Human Trafficking Awareness Month

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When it comes to the term “human trafficking,” what springs to mind for many of us is a disturbing and heart-wrenching, but far-off, reality. We picture human trafficking as an ugly practice that must be stopped in third-world countries. But with January being legally declared “Human Trafficking Awareness Month” in the United States, we must face the fact that it happens all over the world, and to a much larger degree in our own country than we might believe.

It doesn’t get much more “All-American,” than the Super Bowl, right? But a sobering article brings to light the dangerous undercurrent to the famed event in recent years. The Super Bowl attracts millions of viewers, inspires multimillion-dollar commercials and hearty recipes galore—and sets the stage for the “single largest human trafficking incident in the United States.” Prostitutes are brought in from all over the world to be used for men attending the game, and when they are underage, like many are, it is considered human trafficking. This practice happens at large events, sports related or otherwise, all over the United States. Young women, and men, are abducted and forced into a life that often yields no escape.

Human trafficking is defined as a ”modern form of slavery, with illegal smuggling and trading of people, for forced labour or sexual exploitation.” The single largest locations in our country for human trafficking are California and Texas, due to their large immigrant populations and status as international travel hubs. Southern California, with its location close to the border of Mexico, sees a particularly alarming amount.

According to Wikipedia: The findings of the U.S. Department of Justice’s 2011 report, “Characteristics of Suspected Human Trafficking Incidents, 2008-2010,” include:

  1. From 2008 to 2010, Federal anti-trafficking task forces opened 2,515 suspected cases of human trafficking.
  2. 82% of suspected incidents were classified as sex trafficking and nearly half of these involved victims under the age of 18.
  3. Approximately 10% of the incidents were classified as labor trafficking.
  4. 83% of victims in confirmed sex-trafficking incidents were identified as U.S. citizens, while most confirmed labor-trafficking victims were identified as undocumented immigrants (67%) or legal immigrants (28%).
  5. 25% of the confirmed victims received a “T visa,” part of a federal program designed to aid victims of trafficking.

These statistics are horrifying. As a people who strive to place human dignity, value and freedom above everything else, we need to know what we can do to help. And though the example above points out the urgent need to dispell the sexual form of human trafficking, take a closer look at the definition of human trafficking: “A modern form of slavery, with illegal smuggling and trading of people, for forced LABOUR or sexual exploitation.” And if labour is part of the definition, what exactly is that labour? And how could we possibly be involved?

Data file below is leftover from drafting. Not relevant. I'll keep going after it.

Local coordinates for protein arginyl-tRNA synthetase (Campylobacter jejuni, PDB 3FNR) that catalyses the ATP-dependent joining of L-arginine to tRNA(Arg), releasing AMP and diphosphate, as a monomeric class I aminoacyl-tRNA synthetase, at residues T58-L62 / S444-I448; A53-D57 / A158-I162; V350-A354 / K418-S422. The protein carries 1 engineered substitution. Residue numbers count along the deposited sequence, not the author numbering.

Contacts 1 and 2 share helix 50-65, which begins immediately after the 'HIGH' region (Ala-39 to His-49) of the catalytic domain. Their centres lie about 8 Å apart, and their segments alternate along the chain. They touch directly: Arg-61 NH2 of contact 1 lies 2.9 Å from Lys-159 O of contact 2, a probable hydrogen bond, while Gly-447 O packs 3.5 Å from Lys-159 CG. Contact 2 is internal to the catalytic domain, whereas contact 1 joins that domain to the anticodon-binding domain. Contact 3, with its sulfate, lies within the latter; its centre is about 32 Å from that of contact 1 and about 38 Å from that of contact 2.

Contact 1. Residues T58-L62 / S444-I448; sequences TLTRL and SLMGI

To discover your own “slavery footprint,” you can check out this site. As it points out, our attitude may be that our culture has been set free from slavery (or trafficking); we in particular don’t have anything to do with slavery and never would. But if indeed the things we all buy are from “reputable brands! If they were running sweatshops, Oprah would be all over it,” then why would you be reading this article and why would the concept of fair trade even exist? The fact is, the slaves are found in the fileds, the mines, the sweatshops where the goods we buy and use and enjoy every day are produced.

The point of the Website (and this post!) is not to make people feel bad. It’s to make people aware that in the United States, slavery still exists and we as a collective country—producers, enjoyers, and consumers—have not made it a priority to stop it. Does this perspective change some of your pre-conceived notions about what human trafficking is and is not?

Moving forward, we can be more aware and more active by researching the companies we buy from. We can place more of an emphasis on purchasing from ethical companies that meet the Fair Trade standards and buy less from those that don’t. If you’re looking for a good resource or a place to start, you can check out the book 7 by Jen Hatmaker—it contains a list at the end of some of these organizations. And you can write a letter to specific companies you like to buy from, asking them to directly address slavery in their supply chains. In addition, you can check out the Polaris Project (named after the North Star that guided slaves to freedom along the Underground Railroad), for additional information and ways to help on human trafficking in your own city and state. It includes information on the top ten child trafficking industries, including restaurants, strip clubs, and pornography. There are resources listed on ways to fundraise, raise awareness, and volunteer in your own area to fight for those who cannot fight for themselves.

January is Human Trafficking Awareness Month. How are we all going to be aware?



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